Summer job tips: impressing an employer

The sun is shining, the birds are singing and spring term is nearing its end. Summer is just around the corner and UCC students can start preparing for the future by getting a summer job.

Have a resume prepared and updated: The sooner the better. Interviewers and most employee seekers will ask for a resume, so it’s best to have one ready. Academic advisors can help students create a resume. The UCC website states, “Make an appointment (preferred). To make an appointment with your assigned academic advisor, log into your student self-service and from the main menu choose “Make Advisor Appointments Here.” You will log in to AdvisorTrac the same way you logged into your student self-service using your UCC student ID number (800XXXXXX) and then your password/pin. Follow the prompts on the left side of the page.

Have at least 3 references ready to go: Interviewers will be looking for professional references. A great way to get a good reference is to simply ask neighbors, professors, academic advisors, volunteer leaders and coaches who have good opinions of you. Networking with these types of mentors can provide adequate personal references. However, make sure to ask your reference giver ahead of time if they can be used for a reference. Good references are essential for landing a good job.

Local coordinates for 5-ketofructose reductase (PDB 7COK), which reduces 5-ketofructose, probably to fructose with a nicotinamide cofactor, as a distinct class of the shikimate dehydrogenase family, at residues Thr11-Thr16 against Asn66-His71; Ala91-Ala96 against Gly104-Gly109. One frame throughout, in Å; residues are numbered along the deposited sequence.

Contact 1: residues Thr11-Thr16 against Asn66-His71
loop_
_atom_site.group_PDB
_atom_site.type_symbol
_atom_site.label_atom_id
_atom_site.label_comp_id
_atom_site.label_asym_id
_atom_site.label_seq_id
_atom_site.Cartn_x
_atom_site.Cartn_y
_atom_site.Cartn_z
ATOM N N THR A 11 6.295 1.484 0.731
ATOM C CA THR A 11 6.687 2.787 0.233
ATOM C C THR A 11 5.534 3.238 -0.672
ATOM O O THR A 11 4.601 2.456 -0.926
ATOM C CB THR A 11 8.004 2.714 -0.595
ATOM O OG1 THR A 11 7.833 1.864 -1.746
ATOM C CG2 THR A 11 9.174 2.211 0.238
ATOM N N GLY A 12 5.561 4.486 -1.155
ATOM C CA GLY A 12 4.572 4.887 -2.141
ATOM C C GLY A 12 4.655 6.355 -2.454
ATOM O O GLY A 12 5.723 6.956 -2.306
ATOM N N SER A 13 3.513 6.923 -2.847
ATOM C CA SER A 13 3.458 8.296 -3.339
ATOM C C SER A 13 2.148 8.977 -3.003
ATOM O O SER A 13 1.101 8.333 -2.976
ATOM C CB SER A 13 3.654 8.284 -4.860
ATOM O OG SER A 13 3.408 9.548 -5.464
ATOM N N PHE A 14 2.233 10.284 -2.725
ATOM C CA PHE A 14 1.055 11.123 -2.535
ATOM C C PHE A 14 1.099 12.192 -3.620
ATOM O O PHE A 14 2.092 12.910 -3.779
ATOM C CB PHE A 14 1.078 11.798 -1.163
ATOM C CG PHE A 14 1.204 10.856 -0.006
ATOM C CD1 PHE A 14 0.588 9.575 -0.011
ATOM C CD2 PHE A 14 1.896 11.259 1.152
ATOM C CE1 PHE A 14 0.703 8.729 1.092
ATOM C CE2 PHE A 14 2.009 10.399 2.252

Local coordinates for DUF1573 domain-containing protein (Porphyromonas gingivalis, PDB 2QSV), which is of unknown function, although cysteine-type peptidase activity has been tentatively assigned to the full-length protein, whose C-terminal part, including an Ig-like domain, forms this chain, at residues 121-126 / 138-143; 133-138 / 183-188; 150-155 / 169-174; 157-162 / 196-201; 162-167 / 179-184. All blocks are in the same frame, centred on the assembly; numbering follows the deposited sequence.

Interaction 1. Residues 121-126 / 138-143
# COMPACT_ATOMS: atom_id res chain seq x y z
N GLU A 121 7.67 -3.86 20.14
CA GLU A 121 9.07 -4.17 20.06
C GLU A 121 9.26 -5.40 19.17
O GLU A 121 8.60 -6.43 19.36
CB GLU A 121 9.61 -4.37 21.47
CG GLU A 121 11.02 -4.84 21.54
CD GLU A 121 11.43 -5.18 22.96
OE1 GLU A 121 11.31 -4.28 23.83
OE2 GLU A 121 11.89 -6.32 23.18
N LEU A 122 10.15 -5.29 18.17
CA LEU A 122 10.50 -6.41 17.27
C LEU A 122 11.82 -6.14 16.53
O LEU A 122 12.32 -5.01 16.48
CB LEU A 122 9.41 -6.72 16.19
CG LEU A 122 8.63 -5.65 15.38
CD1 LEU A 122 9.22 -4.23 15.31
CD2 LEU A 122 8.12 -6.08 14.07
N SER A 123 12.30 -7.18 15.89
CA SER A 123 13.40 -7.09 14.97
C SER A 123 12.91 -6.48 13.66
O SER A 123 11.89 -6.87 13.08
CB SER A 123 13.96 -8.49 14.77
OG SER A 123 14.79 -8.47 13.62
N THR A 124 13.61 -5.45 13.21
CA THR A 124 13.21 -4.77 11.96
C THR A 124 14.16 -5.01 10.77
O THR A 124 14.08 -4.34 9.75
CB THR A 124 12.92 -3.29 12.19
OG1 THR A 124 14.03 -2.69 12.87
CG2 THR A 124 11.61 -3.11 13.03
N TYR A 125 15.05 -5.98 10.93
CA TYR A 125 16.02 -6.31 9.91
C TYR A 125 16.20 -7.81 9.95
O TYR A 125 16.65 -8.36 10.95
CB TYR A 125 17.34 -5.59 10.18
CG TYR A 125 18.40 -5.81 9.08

Narrow the search: Decide what type of summer job is right for you, and consider looking for a job that will be useful for your future career aspirations. For example, are you interested in working with children? Are you considering a Natural Resources degree? Then check out the Oregon Department of Fish and Wildlife’s website for summer openings. UCC Teachers may know of job openings or summer positions in career fields that students are interested in. It never hurts to ask, anyway. Try looking for jobs such as a kids’ camp counselor, or summer tutoring programs. Narrowing the job search will save time and lead you into a job you’ll enjoy.

Be persistent: Don’t forget about online applications; but also apply in-person as often as possible. It can take some time to find a job, so don’t give up the first time you reach out and don’t land the job.

Be prepared for the possibility of rejection: It can be tough to face rejection or get turned down by a company. However, it is important not to take the rejection personally and to build up a tolerance to the possibility of not getting the first job you apply for. An article from www.slate.com showed that, “Only 25 percent of American teens have summer jobs.”

There are local opportunities for those looking for jobs. Some places in Roseburg are already hiring for summer work, and job postings are located on the UCC campus by Ben Horvath’s office in the Student Center. There are several posted for forestry, including fire positions. Horvath is located by the financial aid office and can give more information.

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